Pittsburgh, PA: U.S. Department of Health and Human Services, Public Health Service, Centers for Disease Control and Prevention, National Institute for Occupational Safety and Health, DHHS (NIOSH) Publication No. 2013-151, (TN 552), 2013 Aug; :1-2
Objective: The objective of this technology is to provide an intervention that reduces the risk of underground mine workers being struck-by or pinned by mobile mining equipment such as the continuous mining machine (CMM). Background: Mobile mining equipment poses a significant safety risk to workers who can be accidentally struck-by or pinned by the equipment, resulting in worker injury or death. Because of their severity and frequency, these machine-related accidents are at the forefront of the stakeholder concerns of the National Institute for Occupational Safety and Health (NIOSH). Mine Safety and Health Administration (MSHA) accident data from 2002-2011 indicates that 44 fatalities and 4,754 nonfatal days lost (NFDL) occurred in the underground coal mining industry and were described as struck-against or struck-by and caught or pinned in-under-between. An MSHA report [MSHA 2011] indicates that 33 fatalities involving a CMM occurred from 1984 through March 2011. The operators controlling the CMMs were identified as the workers with the highest accident frequency in these incidents; the most dangerous activity identified was moving the CMM to a new location. Performing maintenance was the second most dangerous activity. Most of the fatalities occurred at the right rear of the CMM. In all accidents described by the MSHA report, poor work practices were contributing factors given that the accidents occurred when miners were positioned within the turning radius of an active CMM. One mitigation strategy to address struck-by or pinning accidents is to provide guidance to help CMM operators to understand and avoid potentially dangerous areas near mobile mining equipment. During 2004, a "red zone" pictorial was developed from real-life experiences by MSHA and the Virginia Department of Mines, Minerals and Energy [MSHA 2004]. This red zone pictorial depicts hazardous zones to avoid during various CMM operations. Another mitigation strategy is to use a proximity detection system (PDS) that would alert miners if they are too close to the CMM, or potentially shut down the machine if they are within an unacceptable distance from the machine. Some PDS's use both an audible and a visual alert. Each of the mitigation strategies has its own strengths and limitations. For instance, PDS's hold much promise but require complex technology, and performance issues can result from magnetic interference. A simpler alternative to these strategies was developed by NIOSH researchers and named the Visual Warning System (VWS), which visually alerts miners of impending machine movements and conveys the type and direction of machine movement. Although visual alerts are used in PDS's, they do not convey the type and direction of machine movement because the visual alerts are limited to small indicator lights. Approach: To verify the practicality (viability) of the new VWS, NIOSH researchers conducted human subject testing in a controlled, laboratory environment [Sammarco et al. 2012] with a CMM as the test machine. The VWS mounts to the CMM and electrically interfaces to the CMM's control subsystem. The VWS has its own control subsystem and eight luminaires with each using a red, 1-W light-emitting diode (LED) to illuminate a 0.6-m-long, 14-mm-diameter side-emitting optical fiber (Figure 1). Due to safety concerns during testing, researchers used a high-definition, video-based CMM simulator developed by NIOSH. Additionally, the CMM simulator enabled consistent rates of movements to be presented for every test. Actual CMM movement rates often vary due to machine control variations and floor conditions, which can confound the data. Video scenes of a CMM with a VWS installed were recorded. These scenes included 30 combinations of machine movements and various VWS lighting conditions. Five visual warning conditions were studied: (1) None: no visual warning is given at any time; (2) Static: the luminaires for a given machine movement will turn on and stay on as long as the machine function is actuated; (3) Flashing: the luminaires for a given machine movement will flash at 4 Hz as long as the machine function for movement is actuated; (4) Directional: the luminaires for a given machine function will provide a directional warning (4-Hz direction sequence), as long as the machine function is actuated; (5) Progressive: each luminaire turns on sequentially and stays on until the last luminaire in the sequence is on. The simulator also included a data acquisition and control system that enabled the collection of the test subjects' reaction times in detecting various machine movements. Of the 36 test subjects, there were 27 males and 9 females who took part in the testing. There were 12 participants each in three age groups. The mean ages for each group were 21.6 years, 47.3 years, and 56.5 years. Subjects that had radial keratotomy, monocular vision, glaucoma, or macular degeneration were excluded. Only the volunteers that passed vision tests for distance visual acuity of 20/40 or better, log contrast sensitivity values of 1.72 to 1.92, the absence of color vision deficiency, and peripheral vision of at least 80 degrees for each eye were accepted for the study. Reported Findings: The differences between the no-lighting condition and any VWS lighting condition were dramatic. For instance, for the forward and reverse CMM movements, the average detection time for the no-lighting condition was 1.96 s, but the average time using the VWS flashing condition was 0.49 s. During this 1.47-s difference, or 75% improvement, the CMM travels 0.485 m given the fast speed of 19.8 m/min. This distance traveled is significant especially when considering the tightly confined spaces of a mine. The most dramatic time difference results were with the machine pivots, where the average detection time for the no-lighting condition was 2.23 s, but the average for the flashing and directional conditions was 0.47 s. During this 1.76-s difference, the CMM would pivot 5.63 degrees given the pivot rate of 3.2 degrees/s, and the end of the CMM conveyor would move about 0.6 m. Our analysis of the 33 fatalities documented by MSHA  indicated that 30 fatalities involved machine forward, reverse, or pivot movements. The visual warning system research, which began in late 2010, had the interest of RSL Fiber Systems. During 2012, RSL Fiber Systems licensed the VWS, and a commercial product is now available. Most recently, a NIOSH research project for a proximity warning system is using the VWS for identification of proximity detection events [Jobes et al., forthcoming] given that the VWS can be used as a standalone system or with a proximity detection system. Summary: The test results clearly demonstrate that the new VWS, as installed on a CMM, vastly improves an individual's ability to detect hazardous machine movements. Results of this experiment suggest that dynamic lighting conditions (directional, flashing, and progressive conditions) enhance movement detection time to a greater extent than a simple static light. The use of the VWS appears to be an important tool in alerting underground miners to impending or active machine movements and may help prevent the incidence of struck-by or pinning accidents. The VWS has application to other moving machinery used in mining or other industries where moving machinery poses struck-by or pinning hazards.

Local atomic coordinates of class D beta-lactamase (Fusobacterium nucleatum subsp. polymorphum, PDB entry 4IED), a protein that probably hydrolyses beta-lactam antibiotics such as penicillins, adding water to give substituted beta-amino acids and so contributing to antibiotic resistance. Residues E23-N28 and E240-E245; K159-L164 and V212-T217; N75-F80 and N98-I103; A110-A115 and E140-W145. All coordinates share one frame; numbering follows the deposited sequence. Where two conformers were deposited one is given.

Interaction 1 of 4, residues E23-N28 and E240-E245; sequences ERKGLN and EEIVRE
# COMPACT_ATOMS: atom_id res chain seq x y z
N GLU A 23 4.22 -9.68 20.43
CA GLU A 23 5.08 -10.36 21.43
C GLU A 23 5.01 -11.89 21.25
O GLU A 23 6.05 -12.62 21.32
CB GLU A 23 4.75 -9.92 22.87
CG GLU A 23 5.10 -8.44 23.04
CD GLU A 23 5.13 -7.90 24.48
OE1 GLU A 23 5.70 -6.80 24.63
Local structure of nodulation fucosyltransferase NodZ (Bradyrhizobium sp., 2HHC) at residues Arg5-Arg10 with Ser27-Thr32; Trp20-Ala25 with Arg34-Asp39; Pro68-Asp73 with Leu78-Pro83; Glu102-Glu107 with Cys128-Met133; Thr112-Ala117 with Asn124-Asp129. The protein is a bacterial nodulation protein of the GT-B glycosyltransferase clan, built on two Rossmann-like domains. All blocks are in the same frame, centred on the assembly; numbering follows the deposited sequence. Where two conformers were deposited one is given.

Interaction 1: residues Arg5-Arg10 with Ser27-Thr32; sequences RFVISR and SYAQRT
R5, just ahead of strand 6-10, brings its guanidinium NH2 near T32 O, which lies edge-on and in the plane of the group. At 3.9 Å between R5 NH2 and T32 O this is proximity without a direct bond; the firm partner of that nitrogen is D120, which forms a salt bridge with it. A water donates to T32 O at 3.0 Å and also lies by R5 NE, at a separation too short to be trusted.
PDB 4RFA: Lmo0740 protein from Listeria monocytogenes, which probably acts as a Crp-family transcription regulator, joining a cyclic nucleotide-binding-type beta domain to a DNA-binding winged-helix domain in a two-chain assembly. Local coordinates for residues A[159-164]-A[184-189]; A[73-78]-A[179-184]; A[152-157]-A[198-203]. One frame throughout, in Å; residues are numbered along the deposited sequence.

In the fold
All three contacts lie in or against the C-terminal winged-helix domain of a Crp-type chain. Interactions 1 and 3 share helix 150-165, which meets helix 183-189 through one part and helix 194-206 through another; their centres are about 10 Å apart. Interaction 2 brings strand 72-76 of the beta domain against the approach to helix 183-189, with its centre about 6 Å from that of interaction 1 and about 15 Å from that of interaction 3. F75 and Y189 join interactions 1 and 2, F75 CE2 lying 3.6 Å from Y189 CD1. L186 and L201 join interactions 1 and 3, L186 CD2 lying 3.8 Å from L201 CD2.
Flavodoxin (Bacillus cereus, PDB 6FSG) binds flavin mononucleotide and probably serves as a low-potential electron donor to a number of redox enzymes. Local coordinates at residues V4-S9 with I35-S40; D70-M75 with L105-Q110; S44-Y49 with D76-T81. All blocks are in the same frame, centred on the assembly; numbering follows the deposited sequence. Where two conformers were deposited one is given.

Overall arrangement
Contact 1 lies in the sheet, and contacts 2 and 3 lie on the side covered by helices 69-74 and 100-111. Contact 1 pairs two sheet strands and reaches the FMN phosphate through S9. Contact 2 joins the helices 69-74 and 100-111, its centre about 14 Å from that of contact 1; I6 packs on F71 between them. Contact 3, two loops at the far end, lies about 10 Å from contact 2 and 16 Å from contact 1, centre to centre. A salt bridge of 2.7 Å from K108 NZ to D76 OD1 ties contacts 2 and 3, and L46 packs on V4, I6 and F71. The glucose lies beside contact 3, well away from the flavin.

John J. Sammarco, NIOSH, Office of Mining Safety and Health Research, P.O. Box 18070, Pittsburgh, PA 15236-0070